Nutritionist Nestle's newest volume aims to help the American consumer determine what best to eat to improve or to maintain good health. Pursuing what she hopes is a unique and beneficial approach, she surveys a supermarket on a food-by-food basis, noting for each category what nutritional benefits are claimed and what really are the advantages and dangers in consuming any grocery offering. She documents how food industry concerns have perverted nutritional and origin labeling, dismayed that economics has once more trumped open information. She assesses the roles of trans-fats in processed food, methylmercury in fish, calcium in dairy products, salmonella in fresh eggs, sugar in cereals, and genetic modification. Nestle is particularly concerned that consumers understand all the implications, good and bad, of the perennially contentious "organic" label. Although the honest, prudent scientist in Nestle precludes her providing glib prescriptions or half-true advice on eating, she does present very helpful shopping guidelines for consumers determined to be vigilant about their food. Mark Knoblauch
Copyright © American Library Association. All rights reserved --This text refers to an out of print or unavailable edition of this title.

See all Product Description

What Other Items Do Customers Buy After Viewing This Item?

Customer Reviews

4.3 out of 5 stars
5 star
5
4 star
0
3 star
0
2 star
0
1 star
1
See all 6 customer reviews
Share your thoughts with other customers

Top Customer Reviews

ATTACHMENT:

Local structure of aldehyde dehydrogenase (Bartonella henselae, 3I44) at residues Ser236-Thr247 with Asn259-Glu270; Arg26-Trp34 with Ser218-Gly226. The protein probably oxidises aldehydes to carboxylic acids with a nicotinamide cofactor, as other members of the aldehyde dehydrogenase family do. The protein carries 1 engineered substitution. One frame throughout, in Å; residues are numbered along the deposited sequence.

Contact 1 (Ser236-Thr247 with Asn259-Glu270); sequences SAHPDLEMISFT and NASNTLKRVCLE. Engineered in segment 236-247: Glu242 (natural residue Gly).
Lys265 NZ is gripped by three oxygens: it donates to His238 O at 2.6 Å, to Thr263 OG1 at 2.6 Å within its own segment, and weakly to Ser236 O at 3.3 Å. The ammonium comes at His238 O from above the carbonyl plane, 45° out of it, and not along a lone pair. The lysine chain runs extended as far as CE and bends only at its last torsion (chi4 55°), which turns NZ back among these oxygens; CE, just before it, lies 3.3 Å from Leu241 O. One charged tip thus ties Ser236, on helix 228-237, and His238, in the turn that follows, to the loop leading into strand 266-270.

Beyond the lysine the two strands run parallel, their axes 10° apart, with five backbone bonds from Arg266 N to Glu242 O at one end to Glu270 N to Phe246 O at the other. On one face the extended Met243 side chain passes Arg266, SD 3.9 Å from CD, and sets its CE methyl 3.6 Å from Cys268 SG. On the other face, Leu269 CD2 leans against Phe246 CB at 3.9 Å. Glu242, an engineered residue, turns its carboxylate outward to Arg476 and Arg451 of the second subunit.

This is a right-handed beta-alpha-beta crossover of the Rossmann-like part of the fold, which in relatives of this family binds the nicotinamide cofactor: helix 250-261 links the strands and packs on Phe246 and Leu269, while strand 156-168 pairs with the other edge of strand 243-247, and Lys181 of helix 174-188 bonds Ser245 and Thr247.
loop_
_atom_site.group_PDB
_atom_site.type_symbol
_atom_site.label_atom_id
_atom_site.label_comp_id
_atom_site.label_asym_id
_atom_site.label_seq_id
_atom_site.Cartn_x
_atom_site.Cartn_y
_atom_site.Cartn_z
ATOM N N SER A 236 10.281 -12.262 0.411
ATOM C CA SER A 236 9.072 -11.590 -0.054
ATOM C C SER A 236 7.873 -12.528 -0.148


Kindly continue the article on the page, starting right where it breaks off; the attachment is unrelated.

Format: Paperback
Marion Nestle packs a lot of information into this one book. She takes you on a tour of a typical grocery store and explains to you the difference between products, and whether or not they are worth the price. This is only one book on the topic of what someone should eat, and like all topics, I think that it is important to read as many books as possible and then form your own conclusions.
3 people found this helpful. Was this review helpful to you? Yes No Sending feedback...
Thank you for your feedback.
Sorry, we failed to record your vote. Please try again.
Report abuse
Format: Paperback
Marion Nestle teaches nutrition at New York University, so her approach is objective, systematic, and unbiased. She does not favor any one way of eating, but rather untangles various food debates/misconceptions with facts.

She explains, for example, that 'organic' means absolutely nothing in the seafood industry, whereas in the meat industry it means: no animal by-products fed to animals, no antibiotics/hormones, and more humane-appearing conditions for raising animals. Then she explains that most supermarkets tend to carry "natural" (a VERY different thing) rather than 'organic' meats due to USDA's partnerships (specifically in the meat industry, but not in the fruit and vegetables industry!) with industries it regulates.

In other words, "What to Eat" dispels a lot of misconceptions, and untangles a lot of conflicting information about the North American food industry. Marion Nestle doesn't seem affiliated with any particular lobby group, as she really does appear to be impartial, as well as clearly qualified for the job.
7 people found this helpful. Was this review helpful to you? Yes No Sending feedback...
Thank you for your feedback.
Sorry, we failed to record your vote. Please try again.
Report abuse
Format: Paperback
I really appreciated Marion Nestle's approach in this book. The facts and studies she presented were always done so with a good dose of common sense, and her writing style makes for a very interesting read. The one thing that might bother some Canadian readers is that this is American book, so the politics, stores and studies are American, but I felt I was able to appreciate the information anyway. I highly recommend this book to anyone concerned with what they're eating - and why.
2 people found this helpful. Was this review helpful to you? Yes No Sending feedback...
Thank you for your feedback.
Sorry, we failed to record your vote. Please try again.
Report abuse


Feedback